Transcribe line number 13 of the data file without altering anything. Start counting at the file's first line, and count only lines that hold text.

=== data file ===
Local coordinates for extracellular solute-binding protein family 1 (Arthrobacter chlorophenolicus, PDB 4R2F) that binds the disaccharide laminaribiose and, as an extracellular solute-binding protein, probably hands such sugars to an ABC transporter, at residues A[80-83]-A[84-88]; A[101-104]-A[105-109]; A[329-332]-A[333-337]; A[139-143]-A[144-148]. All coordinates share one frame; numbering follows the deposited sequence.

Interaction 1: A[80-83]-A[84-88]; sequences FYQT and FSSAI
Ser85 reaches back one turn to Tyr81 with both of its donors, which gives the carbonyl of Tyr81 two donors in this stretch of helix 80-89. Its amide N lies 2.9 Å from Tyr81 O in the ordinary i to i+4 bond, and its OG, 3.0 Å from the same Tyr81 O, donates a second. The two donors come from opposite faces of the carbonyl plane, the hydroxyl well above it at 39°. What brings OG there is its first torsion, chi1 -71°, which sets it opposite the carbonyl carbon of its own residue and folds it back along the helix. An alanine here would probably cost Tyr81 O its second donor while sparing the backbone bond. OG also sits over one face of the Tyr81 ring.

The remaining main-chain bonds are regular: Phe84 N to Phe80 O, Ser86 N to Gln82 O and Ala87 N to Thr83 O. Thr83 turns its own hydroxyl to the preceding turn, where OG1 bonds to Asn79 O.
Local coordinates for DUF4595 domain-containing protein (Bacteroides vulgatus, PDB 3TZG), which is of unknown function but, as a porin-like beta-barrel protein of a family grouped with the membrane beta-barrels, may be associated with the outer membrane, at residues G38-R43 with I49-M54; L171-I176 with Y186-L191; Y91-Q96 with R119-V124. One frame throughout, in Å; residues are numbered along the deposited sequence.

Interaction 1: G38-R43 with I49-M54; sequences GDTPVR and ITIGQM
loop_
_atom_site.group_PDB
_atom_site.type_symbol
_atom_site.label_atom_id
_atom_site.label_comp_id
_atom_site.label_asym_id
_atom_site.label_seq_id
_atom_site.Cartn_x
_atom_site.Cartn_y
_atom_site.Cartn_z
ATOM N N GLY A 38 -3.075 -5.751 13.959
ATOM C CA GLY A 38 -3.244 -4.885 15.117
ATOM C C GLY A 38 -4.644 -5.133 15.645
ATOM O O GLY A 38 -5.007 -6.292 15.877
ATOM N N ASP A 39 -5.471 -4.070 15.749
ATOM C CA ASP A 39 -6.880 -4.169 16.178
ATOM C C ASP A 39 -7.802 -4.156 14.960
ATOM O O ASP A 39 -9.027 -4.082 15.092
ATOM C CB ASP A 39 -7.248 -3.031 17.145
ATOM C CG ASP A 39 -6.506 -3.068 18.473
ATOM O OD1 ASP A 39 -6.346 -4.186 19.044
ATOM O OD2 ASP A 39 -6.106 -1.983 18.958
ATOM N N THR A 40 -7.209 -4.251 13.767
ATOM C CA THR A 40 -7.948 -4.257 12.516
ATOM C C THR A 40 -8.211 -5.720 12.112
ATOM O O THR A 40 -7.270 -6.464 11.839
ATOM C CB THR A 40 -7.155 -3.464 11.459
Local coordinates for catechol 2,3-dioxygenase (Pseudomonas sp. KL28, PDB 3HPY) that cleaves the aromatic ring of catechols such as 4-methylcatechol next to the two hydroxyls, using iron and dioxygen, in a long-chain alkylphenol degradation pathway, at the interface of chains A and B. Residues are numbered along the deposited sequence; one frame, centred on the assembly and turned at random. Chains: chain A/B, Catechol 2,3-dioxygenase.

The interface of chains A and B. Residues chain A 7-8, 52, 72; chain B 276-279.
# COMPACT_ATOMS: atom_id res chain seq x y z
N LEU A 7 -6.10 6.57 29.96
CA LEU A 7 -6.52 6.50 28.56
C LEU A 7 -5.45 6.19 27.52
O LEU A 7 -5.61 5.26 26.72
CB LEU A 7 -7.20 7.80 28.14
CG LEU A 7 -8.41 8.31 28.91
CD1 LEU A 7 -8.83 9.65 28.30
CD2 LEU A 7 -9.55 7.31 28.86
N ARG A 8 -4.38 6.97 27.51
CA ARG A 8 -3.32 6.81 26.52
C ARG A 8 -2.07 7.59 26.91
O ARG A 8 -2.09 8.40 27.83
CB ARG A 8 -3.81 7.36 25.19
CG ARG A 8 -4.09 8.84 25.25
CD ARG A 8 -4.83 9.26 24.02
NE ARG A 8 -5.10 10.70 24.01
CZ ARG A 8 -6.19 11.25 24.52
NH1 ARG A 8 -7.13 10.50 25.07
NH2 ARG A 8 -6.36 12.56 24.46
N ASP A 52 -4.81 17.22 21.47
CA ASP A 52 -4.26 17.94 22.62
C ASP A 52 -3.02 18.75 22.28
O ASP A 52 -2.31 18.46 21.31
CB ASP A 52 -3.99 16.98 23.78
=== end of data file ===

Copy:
_atom_site.label_seq_id